What is Stormwater Pollution?
The storm drain system consists of gutters, storm drains, and channels. Most of our rainwater travels through the storm drain system and eventually into the Whitewater Channel. The largest source of stormwater pollution in the Coachella Valley results from every day activities. The most common pollutants are:
- Trash (fast-food wrappers, cigarette butts, styrofoam cups, etc.)
- Toxins (used motor oil, antifreeze, fertilizer, pesticides, sewage overflow, pet droppings, etc.)
These pollutants are picked up as water (from rain, hoses, sprinklers, etc.) drains from streets, parking lots, and lawns and enters the Whitewater Channel untreated.
Basically, anything dumped or dropped on the ground or in the gutter contributes to stormwater pollution.
Water Wasting By Over Irrigation
Over irrigation is a big problem in the City which is flat and has very few storm drain inlets to carry water off the streets. The City is enforcing its regulations through a Water Waster Notification Program. Violators are warned regarding excess run-off and water wasting. Run-off from over irrigation is a violation of the City’s NPDES (stormwater) and Landscaping and Water Conservation Ordinances and guidelines. Water Wasters will not only be warned but also penalized when the new tired system for water billing is in place in the fall of 2009.
Is Stormwater Treated Before Entering the Whitewater Channel?
No. During a storm event, water run-off is carried by the Indio storm drain system directly into the Whitewater Channel. Contaminated stormwater receives no treatment because of the sheer volume of run-off when it rains. The cost of treating Indio’s stormwater would be so high that it would exceed available resources. In addition the City does not own the wastewater treatment plants for the city and has no way of treating this run off.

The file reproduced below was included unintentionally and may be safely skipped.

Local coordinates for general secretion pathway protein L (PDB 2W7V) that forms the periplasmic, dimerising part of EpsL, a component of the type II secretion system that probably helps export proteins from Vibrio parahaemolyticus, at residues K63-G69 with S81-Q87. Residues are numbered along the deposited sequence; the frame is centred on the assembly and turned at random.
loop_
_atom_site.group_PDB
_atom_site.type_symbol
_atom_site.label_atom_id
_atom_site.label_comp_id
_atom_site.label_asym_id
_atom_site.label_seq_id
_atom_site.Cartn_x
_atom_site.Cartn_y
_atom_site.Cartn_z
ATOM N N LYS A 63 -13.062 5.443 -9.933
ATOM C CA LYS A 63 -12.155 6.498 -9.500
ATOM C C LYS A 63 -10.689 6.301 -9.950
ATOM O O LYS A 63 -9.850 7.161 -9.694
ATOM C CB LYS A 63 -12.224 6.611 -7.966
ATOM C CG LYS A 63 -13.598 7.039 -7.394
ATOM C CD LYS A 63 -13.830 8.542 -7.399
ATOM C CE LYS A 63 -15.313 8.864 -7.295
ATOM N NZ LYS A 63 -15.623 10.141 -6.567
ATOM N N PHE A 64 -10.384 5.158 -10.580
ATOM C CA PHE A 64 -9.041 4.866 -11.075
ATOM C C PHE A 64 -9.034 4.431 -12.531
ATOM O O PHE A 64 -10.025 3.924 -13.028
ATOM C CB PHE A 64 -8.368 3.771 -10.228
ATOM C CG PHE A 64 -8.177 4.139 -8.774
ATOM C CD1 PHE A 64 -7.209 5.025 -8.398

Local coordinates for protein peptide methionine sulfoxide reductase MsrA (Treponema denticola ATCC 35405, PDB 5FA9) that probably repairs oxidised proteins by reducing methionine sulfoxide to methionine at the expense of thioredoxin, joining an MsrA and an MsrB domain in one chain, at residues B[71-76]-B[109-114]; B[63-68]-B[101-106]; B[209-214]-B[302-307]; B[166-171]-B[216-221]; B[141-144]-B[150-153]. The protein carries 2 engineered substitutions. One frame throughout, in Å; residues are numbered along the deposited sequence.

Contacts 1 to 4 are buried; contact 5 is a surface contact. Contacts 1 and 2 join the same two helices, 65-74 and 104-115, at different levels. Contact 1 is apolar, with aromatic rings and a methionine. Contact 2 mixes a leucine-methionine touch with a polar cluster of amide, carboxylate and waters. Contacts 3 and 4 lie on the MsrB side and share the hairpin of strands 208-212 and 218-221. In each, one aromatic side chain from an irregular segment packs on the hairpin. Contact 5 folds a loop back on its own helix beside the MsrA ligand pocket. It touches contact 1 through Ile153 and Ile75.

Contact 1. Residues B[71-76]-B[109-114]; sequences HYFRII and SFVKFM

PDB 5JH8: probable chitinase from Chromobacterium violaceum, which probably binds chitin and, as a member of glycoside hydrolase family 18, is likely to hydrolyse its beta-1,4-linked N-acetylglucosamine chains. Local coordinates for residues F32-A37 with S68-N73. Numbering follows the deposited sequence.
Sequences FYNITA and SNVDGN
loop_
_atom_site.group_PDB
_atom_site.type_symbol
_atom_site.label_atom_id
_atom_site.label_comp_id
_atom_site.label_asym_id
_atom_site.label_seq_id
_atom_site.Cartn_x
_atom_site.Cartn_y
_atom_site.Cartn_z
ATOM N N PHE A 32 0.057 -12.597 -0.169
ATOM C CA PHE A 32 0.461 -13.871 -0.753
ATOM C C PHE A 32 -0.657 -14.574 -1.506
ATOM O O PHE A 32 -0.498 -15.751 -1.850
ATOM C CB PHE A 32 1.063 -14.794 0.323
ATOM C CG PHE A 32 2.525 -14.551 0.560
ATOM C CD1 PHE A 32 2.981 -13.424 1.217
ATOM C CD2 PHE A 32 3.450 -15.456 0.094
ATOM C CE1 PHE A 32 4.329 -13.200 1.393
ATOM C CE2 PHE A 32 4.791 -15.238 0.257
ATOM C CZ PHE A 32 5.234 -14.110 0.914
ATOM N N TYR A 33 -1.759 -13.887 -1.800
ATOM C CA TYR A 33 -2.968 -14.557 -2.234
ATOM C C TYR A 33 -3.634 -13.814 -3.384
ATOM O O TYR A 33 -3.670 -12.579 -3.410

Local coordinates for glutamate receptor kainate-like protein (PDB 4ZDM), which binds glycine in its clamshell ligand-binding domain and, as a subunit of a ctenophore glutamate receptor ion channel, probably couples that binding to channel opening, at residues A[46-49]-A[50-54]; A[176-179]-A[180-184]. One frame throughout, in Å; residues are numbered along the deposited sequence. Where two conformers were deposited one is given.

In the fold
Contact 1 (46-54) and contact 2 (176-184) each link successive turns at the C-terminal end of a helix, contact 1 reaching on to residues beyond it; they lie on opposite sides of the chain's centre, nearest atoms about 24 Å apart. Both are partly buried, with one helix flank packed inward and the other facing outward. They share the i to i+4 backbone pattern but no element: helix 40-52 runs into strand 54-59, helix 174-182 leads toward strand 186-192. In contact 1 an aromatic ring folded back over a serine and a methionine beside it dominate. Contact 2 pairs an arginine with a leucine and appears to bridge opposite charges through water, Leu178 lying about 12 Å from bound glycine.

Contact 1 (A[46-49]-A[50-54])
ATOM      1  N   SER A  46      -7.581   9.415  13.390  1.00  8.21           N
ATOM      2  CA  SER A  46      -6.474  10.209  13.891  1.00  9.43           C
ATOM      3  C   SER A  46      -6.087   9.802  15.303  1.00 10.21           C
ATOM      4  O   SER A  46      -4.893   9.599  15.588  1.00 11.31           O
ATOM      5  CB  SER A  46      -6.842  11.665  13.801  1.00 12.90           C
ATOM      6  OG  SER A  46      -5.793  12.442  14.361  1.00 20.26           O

Is There a Difference Between a Storm Sewer and a Sanitary Sewer?
Yes. The sanitary sewer and the storm sewer are two completely separate drainage systems.
The sewer system, or sanitary wastewater system, takes all household wastewater from toilets, showers and sinks, and routes it through the collection system into the one of two water treatment facilities. Once there, it receives three levels of filtration treatment before being discharged into the Whitewater Channel.
The stormwater system, on the other hand, was intended to route rainwater quickly off the streets during a heavy storm, but unfortunately takes all urban run-off along with it. Chemicals, trash and debris from lawns, parking lots and streets, either intentionally or accidentally spilled, goes straight into the Whitewater Channel and ultimately filtrates into our groundwater.
What Are the Effects of Stormwater Pollution?
Health: Stormwater pollution can pose a serious health risk to people due to pesticides, bacteria, and chemicals that are washed from our city streets and into the Stormwater. For more information about stormwater pollution and what you can do about it, please visit The Riverside County Flood Control and Water Conservation District NPDES website.
Neighborhoods: Clogged catch basins significantly decrease the quality of life in many neighborhoods throughout Indio. Trash and debris can attract rats and cockroaches, create foul odors, and clog the storm drain system affecting neighborhood aesthetics and may cause local flooding.